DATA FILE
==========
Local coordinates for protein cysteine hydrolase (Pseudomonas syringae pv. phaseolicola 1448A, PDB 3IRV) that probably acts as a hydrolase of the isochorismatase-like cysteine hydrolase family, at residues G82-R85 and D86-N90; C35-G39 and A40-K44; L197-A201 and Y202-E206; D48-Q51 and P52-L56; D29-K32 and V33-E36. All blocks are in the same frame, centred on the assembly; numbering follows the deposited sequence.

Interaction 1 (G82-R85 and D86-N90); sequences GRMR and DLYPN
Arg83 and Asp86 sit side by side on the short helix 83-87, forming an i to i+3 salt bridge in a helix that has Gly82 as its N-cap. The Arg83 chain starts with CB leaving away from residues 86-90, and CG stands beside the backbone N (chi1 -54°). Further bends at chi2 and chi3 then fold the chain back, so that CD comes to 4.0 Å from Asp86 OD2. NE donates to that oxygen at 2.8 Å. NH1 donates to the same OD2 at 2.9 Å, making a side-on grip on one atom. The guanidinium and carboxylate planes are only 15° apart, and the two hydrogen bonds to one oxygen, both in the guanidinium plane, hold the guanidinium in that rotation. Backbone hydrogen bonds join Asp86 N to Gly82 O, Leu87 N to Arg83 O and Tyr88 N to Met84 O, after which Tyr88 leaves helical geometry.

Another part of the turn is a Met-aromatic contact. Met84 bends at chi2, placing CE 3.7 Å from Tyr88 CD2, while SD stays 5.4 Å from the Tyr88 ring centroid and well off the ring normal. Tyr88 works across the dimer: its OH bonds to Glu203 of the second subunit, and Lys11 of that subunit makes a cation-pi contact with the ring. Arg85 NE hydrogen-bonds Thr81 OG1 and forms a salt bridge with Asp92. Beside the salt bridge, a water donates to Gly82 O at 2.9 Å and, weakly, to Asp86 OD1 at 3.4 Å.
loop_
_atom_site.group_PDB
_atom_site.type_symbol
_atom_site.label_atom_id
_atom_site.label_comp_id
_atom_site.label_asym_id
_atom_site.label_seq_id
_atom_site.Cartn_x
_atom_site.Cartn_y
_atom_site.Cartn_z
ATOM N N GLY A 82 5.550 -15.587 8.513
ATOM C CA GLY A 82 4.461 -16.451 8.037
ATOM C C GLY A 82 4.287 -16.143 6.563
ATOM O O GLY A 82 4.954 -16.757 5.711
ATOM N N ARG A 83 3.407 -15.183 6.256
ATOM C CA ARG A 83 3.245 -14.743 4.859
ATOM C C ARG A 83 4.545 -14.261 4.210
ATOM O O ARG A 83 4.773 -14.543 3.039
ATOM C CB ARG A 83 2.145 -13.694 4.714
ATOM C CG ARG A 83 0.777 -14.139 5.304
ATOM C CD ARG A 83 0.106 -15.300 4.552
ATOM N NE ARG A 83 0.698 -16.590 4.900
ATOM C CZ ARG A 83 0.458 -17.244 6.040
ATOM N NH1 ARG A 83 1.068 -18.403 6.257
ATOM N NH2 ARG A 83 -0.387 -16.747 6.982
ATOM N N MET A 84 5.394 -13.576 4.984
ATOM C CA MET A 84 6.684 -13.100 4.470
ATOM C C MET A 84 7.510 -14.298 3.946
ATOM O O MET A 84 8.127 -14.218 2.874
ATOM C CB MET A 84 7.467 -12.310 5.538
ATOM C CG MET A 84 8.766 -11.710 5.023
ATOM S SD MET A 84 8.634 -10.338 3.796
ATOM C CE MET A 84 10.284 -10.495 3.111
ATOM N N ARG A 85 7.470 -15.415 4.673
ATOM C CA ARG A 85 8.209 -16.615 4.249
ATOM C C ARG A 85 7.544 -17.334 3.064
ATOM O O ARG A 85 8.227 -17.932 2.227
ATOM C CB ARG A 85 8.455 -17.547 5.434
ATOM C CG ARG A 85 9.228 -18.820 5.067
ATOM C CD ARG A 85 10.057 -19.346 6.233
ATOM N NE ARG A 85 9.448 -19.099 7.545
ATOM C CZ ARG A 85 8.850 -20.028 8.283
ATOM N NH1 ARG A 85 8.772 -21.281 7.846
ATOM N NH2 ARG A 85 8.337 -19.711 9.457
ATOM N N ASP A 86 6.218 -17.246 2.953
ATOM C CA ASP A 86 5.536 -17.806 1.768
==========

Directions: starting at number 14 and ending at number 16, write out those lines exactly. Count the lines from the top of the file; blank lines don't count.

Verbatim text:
_atom_site.Cartn_z
ATOM N N GLY A 82 5.550 -15.587 8.513
ATOM C CA GLY A 82 4.461 -16.451 8.037